The judges reject administrative court decision issued last January. At the center of the dispute control of Tiran and Sanafir islands, on the Red Sea. Uninhabited and desert, they have enormous strategic value for the control of navigation in the Red Sea. The Parliament will take a final decision on the matter.
Cairo (AsiaNews / Agencies) - An Egyptian court annulled a previous ruling that blocked the transfer of sovereignty of two (disputed) islands to Saudi Arabia. According to judicial sources, the court of law for urgent appeals has rejected the decision of the High Administrative Court last January.
Previously, the decision to transfer the two uninhabited islands of Tiran and Sanafir, on the Red Sea, had sparked fierce controversy in the Land of the Pharaohs.
In the past, the court had ruled on the disputed islands with the Saudis; Also in this case the judge’s ruling is liable to a counter-appeal. Moreover, it is for the Parliament to rule definitively on the matter and – in should it be the case – give approval to the transfer of sovereignty.
Tiran and Sanafir, located at the mouth of the Gulf of Aqaba, were promised to Saudi Arabia during an official visit by Egyptian President Abdul Fattah al-Sisi about a year ago. In return, Riyadh agreed to grant an billion dollar aid package to Cairo. The decision of the Head of State had raised strong controversy at home, with the Nationalists taking to the streets "to defend" the territorial integrity and allegations of violations of the Constitution.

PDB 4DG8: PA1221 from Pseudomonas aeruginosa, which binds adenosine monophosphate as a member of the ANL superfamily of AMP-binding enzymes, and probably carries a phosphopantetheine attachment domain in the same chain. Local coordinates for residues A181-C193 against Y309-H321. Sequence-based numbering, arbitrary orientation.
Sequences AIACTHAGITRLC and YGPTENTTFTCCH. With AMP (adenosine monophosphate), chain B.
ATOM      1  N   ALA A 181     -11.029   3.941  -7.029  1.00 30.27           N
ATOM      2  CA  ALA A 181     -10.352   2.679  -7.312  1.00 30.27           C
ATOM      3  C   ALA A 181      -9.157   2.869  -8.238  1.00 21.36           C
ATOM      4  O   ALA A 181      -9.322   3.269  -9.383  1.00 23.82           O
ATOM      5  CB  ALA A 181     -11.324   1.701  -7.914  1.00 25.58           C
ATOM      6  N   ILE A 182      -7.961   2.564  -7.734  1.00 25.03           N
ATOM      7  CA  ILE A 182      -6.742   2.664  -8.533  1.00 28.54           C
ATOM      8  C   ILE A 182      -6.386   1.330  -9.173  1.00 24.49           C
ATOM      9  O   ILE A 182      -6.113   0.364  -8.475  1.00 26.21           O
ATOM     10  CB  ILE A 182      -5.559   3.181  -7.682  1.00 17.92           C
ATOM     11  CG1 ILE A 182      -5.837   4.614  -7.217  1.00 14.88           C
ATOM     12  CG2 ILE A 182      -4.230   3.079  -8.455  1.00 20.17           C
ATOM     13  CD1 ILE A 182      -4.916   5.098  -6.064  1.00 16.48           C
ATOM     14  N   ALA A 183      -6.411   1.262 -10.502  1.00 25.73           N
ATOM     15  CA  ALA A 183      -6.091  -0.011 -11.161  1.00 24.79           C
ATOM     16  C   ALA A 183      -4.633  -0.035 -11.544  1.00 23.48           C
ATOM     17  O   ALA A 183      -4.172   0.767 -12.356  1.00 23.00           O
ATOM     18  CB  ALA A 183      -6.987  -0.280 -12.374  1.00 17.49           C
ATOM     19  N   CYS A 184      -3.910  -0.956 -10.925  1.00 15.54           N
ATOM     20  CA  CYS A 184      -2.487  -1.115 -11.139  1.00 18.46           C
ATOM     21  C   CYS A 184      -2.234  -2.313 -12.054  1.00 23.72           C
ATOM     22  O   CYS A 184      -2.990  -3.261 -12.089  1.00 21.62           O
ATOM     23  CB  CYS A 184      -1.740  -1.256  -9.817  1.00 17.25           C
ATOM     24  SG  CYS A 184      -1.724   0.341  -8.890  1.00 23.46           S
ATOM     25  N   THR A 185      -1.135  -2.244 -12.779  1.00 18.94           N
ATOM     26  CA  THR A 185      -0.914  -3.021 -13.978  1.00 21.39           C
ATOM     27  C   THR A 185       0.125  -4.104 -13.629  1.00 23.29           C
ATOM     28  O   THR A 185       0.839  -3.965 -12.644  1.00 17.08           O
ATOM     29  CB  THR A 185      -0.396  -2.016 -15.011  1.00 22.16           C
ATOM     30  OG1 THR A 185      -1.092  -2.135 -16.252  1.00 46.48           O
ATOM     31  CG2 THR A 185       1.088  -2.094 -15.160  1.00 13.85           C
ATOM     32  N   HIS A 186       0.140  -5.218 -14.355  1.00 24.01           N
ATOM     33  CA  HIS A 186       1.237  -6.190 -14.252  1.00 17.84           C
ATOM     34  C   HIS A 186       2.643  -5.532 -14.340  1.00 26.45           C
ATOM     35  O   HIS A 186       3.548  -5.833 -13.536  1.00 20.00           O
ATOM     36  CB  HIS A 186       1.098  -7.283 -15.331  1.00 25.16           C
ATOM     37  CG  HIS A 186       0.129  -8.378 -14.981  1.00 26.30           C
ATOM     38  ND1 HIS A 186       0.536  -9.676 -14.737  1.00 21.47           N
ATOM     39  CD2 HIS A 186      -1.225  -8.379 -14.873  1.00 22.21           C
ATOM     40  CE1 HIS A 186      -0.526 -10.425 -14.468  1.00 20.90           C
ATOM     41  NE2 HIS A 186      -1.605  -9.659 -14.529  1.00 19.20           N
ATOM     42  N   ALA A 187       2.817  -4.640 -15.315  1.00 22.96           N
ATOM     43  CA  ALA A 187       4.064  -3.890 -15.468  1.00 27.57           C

The two islands in question, uninhabited and desert, lack resources but are rich in strategic value as they are located the Red Sea shipping route in both directions. Granted by Saudi Arabia to Egypt, these two islands have been used as a weapon in the Israeli-Arab war, impeding navigation to Israeli shipping.
Israel occupied the islands along with the Sinai until the signing of the peace agreements between Cairo and Tel Aviv known as the Camp David Accords. Article 5 of the agreements expressly states that the islands will not host any military presence, let alone be used to prevent the free movement of ships.
In January, the High Administrative Court had denied the transfer because the government failed to provide sufficient evidence that the islands were originally the property of the Saudis. Yesterday, the court called upon to rule on "urgent" issues that are likely to bog down the whole judicial system, has upheld the appeal filed by Lawyer Ashraf Farahat. "The administrative court - said the lawyer - has no authority to rule on issues of sovereignty."